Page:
The cliffhanger resolution from last chapter should be this awesome sequence where Buster Crabbe–faced with a collapsing structure–swings down on a line, risking his life to save his prisoner (Beatrice Roberts), in a scene George Lucas would “borrow” for Star Wars. Unfortunately, the whole thing is played on a view screen for Charles B. Middleton to witness. Sure, it’s obvious Middleton doesn’t like how Crabbe’s a hero first, but there’s this great action sequence and it’s in this (relatively) tiny window.
Roberts thanks Crabbe and Frank Shannon for saving her by imprisoning them again and giving them to Middleton to execute. Except Middleton, despite having been capable and evil enough to become an intergalactic evil emperor, sees red when it comes to Crabbe and sets up some dumb way of executing them. Crabbe and Shannon get out of it, capturing Middleton, who then outwits them.
The chapter title, Ancient Enemies, seems to refer to Roberts’s Martian queen and the Clay Men (who still have Jean Rogers and Donald Kerr hostage–waiting for Crabbe to deliver Roberts to them), only they’re not really ancient enemies. The Clay Men are just political outcasts Roberts has changed–magically–into clay people. And Crabbe and Middleton, despite really hating one another, haven’t been enemies for too long either.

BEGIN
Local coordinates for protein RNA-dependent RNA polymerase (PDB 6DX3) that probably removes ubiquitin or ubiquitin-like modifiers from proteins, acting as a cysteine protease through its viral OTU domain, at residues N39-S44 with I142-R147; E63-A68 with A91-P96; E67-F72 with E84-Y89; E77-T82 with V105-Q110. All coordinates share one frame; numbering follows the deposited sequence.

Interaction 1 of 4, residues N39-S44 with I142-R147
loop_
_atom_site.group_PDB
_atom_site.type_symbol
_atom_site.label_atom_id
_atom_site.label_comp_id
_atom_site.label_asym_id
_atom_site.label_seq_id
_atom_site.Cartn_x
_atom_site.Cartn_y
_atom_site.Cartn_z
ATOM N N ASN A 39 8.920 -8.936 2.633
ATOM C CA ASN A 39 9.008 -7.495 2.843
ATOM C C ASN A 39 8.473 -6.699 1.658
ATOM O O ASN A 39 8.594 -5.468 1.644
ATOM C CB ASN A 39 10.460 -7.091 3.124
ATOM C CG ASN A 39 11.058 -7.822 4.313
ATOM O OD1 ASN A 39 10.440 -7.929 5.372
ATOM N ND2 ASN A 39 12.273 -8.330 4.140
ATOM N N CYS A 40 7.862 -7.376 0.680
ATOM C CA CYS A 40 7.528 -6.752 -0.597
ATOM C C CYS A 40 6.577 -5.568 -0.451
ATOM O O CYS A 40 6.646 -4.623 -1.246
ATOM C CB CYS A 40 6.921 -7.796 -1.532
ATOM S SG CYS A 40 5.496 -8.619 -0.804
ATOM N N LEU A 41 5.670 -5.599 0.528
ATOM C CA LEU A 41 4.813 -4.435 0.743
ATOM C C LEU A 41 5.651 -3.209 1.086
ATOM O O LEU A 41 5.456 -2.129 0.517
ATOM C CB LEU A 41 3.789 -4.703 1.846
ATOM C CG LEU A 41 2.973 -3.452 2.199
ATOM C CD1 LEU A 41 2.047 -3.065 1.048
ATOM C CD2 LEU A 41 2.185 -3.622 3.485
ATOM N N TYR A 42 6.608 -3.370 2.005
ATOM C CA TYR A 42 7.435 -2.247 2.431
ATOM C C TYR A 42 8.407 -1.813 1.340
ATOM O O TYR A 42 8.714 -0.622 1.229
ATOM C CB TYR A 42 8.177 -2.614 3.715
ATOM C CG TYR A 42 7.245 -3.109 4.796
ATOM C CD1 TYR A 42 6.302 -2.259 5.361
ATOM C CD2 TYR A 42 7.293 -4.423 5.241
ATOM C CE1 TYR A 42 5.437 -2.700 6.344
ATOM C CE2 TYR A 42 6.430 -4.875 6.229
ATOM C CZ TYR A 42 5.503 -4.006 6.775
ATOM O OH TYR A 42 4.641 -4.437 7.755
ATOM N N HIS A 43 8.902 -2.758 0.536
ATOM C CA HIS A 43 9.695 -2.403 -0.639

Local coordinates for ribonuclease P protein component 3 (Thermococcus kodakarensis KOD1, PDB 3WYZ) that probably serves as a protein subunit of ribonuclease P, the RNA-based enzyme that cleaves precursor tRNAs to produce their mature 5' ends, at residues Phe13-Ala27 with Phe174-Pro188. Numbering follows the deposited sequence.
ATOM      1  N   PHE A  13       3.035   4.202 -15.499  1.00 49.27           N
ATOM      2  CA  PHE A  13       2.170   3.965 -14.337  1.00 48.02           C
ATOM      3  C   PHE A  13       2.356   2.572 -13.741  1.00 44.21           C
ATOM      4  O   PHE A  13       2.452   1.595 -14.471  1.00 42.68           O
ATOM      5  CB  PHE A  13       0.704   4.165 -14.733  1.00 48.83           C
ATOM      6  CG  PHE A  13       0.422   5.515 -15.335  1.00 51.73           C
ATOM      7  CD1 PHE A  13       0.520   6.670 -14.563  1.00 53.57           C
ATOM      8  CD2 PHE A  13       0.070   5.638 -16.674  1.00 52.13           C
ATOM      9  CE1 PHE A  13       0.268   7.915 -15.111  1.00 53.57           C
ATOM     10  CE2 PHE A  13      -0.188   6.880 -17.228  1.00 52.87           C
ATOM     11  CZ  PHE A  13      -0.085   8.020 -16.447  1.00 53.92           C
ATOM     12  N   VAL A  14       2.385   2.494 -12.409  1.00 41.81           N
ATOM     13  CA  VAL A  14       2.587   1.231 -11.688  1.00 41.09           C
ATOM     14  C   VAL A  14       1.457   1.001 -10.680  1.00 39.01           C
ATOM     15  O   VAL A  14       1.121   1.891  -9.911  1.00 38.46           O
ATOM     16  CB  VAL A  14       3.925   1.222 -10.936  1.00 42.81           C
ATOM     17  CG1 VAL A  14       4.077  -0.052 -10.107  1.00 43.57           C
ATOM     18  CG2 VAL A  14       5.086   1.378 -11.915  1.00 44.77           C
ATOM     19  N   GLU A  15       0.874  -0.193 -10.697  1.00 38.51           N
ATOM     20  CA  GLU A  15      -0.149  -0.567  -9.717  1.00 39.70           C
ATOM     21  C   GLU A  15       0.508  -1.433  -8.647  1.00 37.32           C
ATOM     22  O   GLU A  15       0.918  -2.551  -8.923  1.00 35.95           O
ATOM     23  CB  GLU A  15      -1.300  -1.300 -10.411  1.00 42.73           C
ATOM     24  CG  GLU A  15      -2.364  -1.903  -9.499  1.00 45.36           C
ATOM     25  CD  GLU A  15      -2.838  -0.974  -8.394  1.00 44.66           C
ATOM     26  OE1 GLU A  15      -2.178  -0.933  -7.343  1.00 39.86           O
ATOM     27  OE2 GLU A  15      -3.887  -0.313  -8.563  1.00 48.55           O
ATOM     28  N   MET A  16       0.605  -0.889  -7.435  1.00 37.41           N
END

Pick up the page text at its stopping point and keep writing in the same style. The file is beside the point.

Title confusion aside, once Crabbe and Shannon are trying to save the Clay Men from an attack by one of Roberts’s bombers–just one, she only sent one bomber to utterly destroy a settlement–Enemies picks up, tension-wise. There’s an airship chase, there’s Rogers and Kerr chained up to be bombed (Clay King C. Montague Shaw doesn’t trust Crabbe anymore). It’s an exciting finish.
There’s some decent effects work, some decent composites, some not decent effects work, some not decent composites. The decent stuff is real effect and the not decent stuff isn’t too damaging. Doesn’t hurt the stock music isn’t bad this time.
Plus there’s another Clay Men coming out of the wall shot, which is neat.
There’s enough content it could’ve been two chapters–especially since no one really gets enough material. Crabbe and Roberts needed more at the start (when she realizes he’ll stand for everyone) and Rogers needed more at the end. Roger’s way underutilized in Trip to Mars so far.
Anyway. Ancient Enemies is pretty good.
Directed by Ford Beebe and Robert F. Hill; screenplay by Ray Trampe, Norman S. Hall, Wyndham Gittens, and Herbert Dalmas, based the comic strip by Alex Raymond; director of photography, Jerome Ash; edited by Joseph Gluck, Saul A. Goodkind, Louis Sackin, and Alvin Todd; released by Universal Pictures.
Starring Buster Crabbe (Flash Gordon), Jean Rogers (Dale Arden), Frank Shannon (Dr. Alexis Zarkov), Charles Middleton (Emperor Ming), Beatrice Roberts (Queen Azura), Donald Kerr (Happy Hapgood), Richard Alexander (Prince Barin), and C. Montague Shaw (Clay King).